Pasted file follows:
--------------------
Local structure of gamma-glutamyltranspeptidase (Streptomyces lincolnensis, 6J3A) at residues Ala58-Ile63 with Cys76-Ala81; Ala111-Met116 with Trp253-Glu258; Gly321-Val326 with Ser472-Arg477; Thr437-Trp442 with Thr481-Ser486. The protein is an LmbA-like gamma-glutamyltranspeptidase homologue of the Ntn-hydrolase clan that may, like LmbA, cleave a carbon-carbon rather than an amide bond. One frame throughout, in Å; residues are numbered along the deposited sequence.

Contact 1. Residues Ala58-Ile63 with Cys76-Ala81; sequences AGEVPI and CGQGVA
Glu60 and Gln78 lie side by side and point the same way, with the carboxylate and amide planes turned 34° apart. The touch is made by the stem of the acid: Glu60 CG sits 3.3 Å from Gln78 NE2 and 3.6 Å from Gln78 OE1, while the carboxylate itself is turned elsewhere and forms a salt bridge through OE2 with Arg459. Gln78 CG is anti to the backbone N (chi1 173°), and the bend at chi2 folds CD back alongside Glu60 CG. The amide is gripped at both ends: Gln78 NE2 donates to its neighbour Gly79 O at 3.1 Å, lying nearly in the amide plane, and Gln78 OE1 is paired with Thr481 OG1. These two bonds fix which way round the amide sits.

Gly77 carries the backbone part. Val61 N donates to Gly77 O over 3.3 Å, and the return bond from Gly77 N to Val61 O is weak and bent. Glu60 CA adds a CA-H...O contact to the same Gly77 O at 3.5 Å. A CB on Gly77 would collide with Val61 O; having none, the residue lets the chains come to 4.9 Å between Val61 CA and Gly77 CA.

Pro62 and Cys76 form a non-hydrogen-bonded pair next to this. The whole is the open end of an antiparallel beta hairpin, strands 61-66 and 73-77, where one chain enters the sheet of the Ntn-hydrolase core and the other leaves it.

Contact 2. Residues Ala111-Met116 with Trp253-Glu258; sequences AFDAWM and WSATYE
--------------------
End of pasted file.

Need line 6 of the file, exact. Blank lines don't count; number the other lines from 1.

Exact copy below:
Contact 2. Residues Ala111-Met116 with Trp253-Glu258; sequences AFDAWM and WSATYE